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Saturday, June 22, 2013

EXCLUSIVE : The What & The How of DHT (Dihydrotestosterone) in the Brain

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Many bodybuilders and fitness enthusiasts are going to be thrilled to find out how exactly DHT works in the Brain. What does it do for us there ? Is it really responsible for libido, and if so, what other chemicals does it affect? This article aims to surpass and explain the general knowledge floating around on the Internet and on Forums. I am not a doctor, but I have compiled a nice bunch of references and studies to cite the foundation of this article. I also will explain briefly (an estimate) how someone would feel based on the relative changes due to DHT - discussed in this article.

First off, a basic explanation of DHT (Dihydrotestosterone); it is an androgen (male sex hormone), like Testosterone, which rather than promoting the growth of muscle mass directly (tissue-acting), it acts via intracellular (in the cell) mechanisms to increase strength and metabolism. DHT is not very anabolic, but it is Androgenic, and thus meaning, it promotes masculine characteristics (such as a deeper voice, and growth of facial hair, body hair etc) (1).  DHT has a bad rap, since it has been claimed to cause an enlarged prostate, but if you follow the source, *most* of the studies saying this are linked to pharmaceutical promotion of their anti-prostate, anti-Male drug, Finasteride (Propecia) and Dustasteride(2) (3).  DHT has also been claimed to cause your hair follicles to become thin, and your hair - subsequently falls out. No. Just No. DHT has been implicated as a factor at most, more studies show that more specifically it is Zinc deficiency AND genetics that provoke male pattern baldness (4)(5).  Although Zinc deficiency causes the rise of DHT levels, it also causes increases in prolactin, and estrogen, thus the real problem here *could* have to do with either of those hormones. Just to clarify, Anti-ESTROGEN drugs have been used recently to treat prostate enlargement (BPH), and they are very successful, with less side-effects(6) (7) (8) (9). So if they were wrong about DHT causing prostate enlargement, maybe they were wrong about DHT and hair loss too.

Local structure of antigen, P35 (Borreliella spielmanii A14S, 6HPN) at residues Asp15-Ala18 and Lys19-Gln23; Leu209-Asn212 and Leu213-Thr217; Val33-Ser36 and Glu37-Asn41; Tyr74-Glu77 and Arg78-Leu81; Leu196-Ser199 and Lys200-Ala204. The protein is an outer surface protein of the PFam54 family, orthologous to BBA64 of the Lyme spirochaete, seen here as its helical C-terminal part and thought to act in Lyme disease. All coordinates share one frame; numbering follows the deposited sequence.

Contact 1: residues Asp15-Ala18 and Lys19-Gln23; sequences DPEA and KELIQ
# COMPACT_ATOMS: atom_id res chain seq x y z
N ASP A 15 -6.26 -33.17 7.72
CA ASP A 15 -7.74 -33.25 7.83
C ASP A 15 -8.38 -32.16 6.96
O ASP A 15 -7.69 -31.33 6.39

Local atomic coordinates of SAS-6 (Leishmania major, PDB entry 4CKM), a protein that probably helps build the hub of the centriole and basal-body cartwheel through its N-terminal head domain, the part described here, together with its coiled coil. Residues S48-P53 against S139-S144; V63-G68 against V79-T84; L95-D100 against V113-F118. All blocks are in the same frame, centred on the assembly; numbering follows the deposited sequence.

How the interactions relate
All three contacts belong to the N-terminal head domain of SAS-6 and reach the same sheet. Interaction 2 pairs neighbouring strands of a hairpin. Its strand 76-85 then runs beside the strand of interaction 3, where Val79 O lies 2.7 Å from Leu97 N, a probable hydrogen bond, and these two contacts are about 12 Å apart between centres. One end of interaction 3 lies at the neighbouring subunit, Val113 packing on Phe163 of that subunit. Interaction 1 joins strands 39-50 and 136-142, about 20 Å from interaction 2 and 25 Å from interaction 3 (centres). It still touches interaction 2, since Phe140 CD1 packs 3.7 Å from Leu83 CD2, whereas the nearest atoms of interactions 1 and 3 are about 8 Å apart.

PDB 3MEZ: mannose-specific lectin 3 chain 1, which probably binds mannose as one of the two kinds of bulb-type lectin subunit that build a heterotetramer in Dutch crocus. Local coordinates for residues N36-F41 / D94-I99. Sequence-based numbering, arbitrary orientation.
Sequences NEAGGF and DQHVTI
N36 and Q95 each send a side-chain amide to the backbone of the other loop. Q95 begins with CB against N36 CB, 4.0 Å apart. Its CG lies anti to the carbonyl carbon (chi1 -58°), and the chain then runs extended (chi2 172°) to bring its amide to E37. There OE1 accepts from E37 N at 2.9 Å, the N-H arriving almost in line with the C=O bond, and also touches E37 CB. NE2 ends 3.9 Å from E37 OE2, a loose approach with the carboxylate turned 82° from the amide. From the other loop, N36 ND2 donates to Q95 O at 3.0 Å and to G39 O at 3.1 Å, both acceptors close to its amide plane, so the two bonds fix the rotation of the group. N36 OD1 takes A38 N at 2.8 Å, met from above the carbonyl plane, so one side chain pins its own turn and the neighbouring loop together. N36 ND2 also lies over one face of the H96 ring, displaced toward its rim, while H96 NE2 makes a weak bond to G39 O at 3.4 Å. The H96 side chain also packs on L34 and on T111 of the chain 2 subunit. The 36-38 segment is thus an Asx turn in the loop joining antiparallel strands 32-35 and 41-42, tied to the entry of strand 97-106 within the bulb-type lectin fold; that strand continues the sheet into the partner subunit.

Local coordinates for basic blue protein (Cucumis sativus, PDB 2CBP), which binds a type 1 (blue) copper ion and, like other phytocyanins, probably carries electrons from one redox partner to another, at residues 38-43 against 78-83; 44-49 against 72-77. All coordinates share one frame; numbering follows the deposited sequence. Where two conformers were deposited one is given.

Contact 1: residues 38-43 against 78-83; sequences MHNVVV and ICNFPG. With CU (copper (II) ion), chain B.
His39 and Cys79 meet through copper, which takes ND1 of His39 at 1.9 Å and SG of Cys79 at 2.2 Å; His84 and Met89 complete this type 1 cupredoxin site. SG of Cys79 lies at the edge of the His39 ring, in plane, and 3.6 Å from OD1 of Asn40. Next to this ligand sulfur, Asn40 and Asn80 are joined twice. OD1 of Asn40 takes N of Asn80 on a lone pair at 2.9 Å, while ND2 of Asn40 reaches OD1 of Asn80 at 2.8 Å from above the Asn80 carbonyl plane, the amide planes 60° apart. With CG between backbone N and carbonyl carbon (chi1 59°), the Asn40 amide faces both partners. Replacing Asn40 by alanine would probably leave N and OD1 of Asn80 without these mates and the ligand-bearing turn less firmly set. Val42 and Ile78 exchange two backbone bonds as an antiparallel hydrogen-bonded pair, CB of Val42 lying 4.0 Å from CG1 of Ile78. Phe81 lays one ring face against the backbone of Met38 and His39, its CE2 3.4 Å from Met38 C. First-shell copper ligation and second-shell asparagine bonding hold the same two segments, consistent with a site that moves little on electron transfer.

But anyway, we got carried away. Let's go on to discuss DHT's effects in the Brain.
DHT has pronounced effects on neurochemistry (it affects neurotransmitters in the brain). DHT has been shown to increase circulating epinephrine levels (adrenaline), this can cause anxiety in predisposed individuals, however, most of the time, this is not the case, since DHT also increases GABA activity in the brain, which is relaxing (10) (11) (12).   So in other words, DHT should promote A focused, calm burst of energy, which is what many users of DHT-based steroids, report as the "alpha-male" feeling (13) (14).  Dihydrotestosterone increase central and nervous system energy production by increasing not just adrenaline, but cyclic AMP (15). This molecule increase thermogenesis (fat-burning and heat production)(16).  Cyclic AMP facilitates the conversion of TSH thyroid hormone, to T4, a more potent thyroid hormone, thus, indirectly, DHT increases thyroid function (by increasing cyclic AMP) (17).

So seeing all this, DHT definitely acts as a nervous system stimulant, and a metabolic "probe", it also increases GABA.  Second to this though, it could indirectly decrease serotonin or serotonin receptors; since DHT antagonizes estrogen activity, and estrogen helps maintain the expression of serotonin receptors in the brain(18) (19). This is also consistent with DHT being shown to stop estrogen induced prolactin release(20)
This is part of the reason behind using DHT Gel to treat gynecomasita.  Clearly DHT has anti-depressant effects, since Finasteride causes depression (21) and also based on the above mentioned activity of DHT in the brain. It gives energy, it gives focus, it gives aggression. 

DHT also improves spatial working memory(22), according to some studies, by altering NMDA-receptors(2
3) (namely increasing), and by improving Calcium-induced acetylcholine release & function in the hippocampus(24)(25); a very important area of the brain involved in memory formation and spatial (directional) memory.

DHT also decreases glutamate levels and excitory outputs through other mechanisms (26) (27) (28).

Finally, Dihydrotestosterone, or it's metabolite 3-alpha-Diol; downregulate alpha-adrenergic receptor distribution, leading to more inhibitory adrenergic (adrenaline influence)(29) (30) (31). For those who don't know, adrenaline can activate an 'alpha receptor' - which stimulates the nervous system, vasoconstricting blood vessels and arteries, raising blood pressure, or it can activate a beta-adrenergic receptor, generally vasodilating artieries, but yet, increasing heart contractile force. This all might just be another result or a reflection of what is mentioned above, that DHT increases epinephrine, GABA, and cyclic AMP.  However, in a separate study, Testosterone (without specificity), had upregulated alpha-1-receptors to protect the heart against ischemia(32).  Is this an effect of Testosterone or it's metabolites though. Likely, it doesn't matter, it was probably case coincidental, but may indicate that if blood pressure falls too low, Testosterone can increase it to maintain homeostasis.

In yet another study however, DHT has been shown to increase alpha-1-adrenergic expression, whereas Estrogen decreased the expression/density
This again reflects the need for DHT and Estrogen to be kept in balance, as both promote vasodilation through different pathways, however, since Alpha-1-receptors are incredibly potent Vasoconstrictors, DHT + an OVERALL deficiency in nitric oxide may actually promote high blood pressure, especially in coordination with estrogen deficiency. Interestingly, Alpha-1-receptor activation may increase serotonin activity at the 5-HT1A receptor(34)(35), this is an auto-receptor that ironically seems to possess anxiolytic (serotonin-typical) effects. 5-HT1A activation has shown to help social anxiety disorder, but worsen anticipation anxieties(36)(37).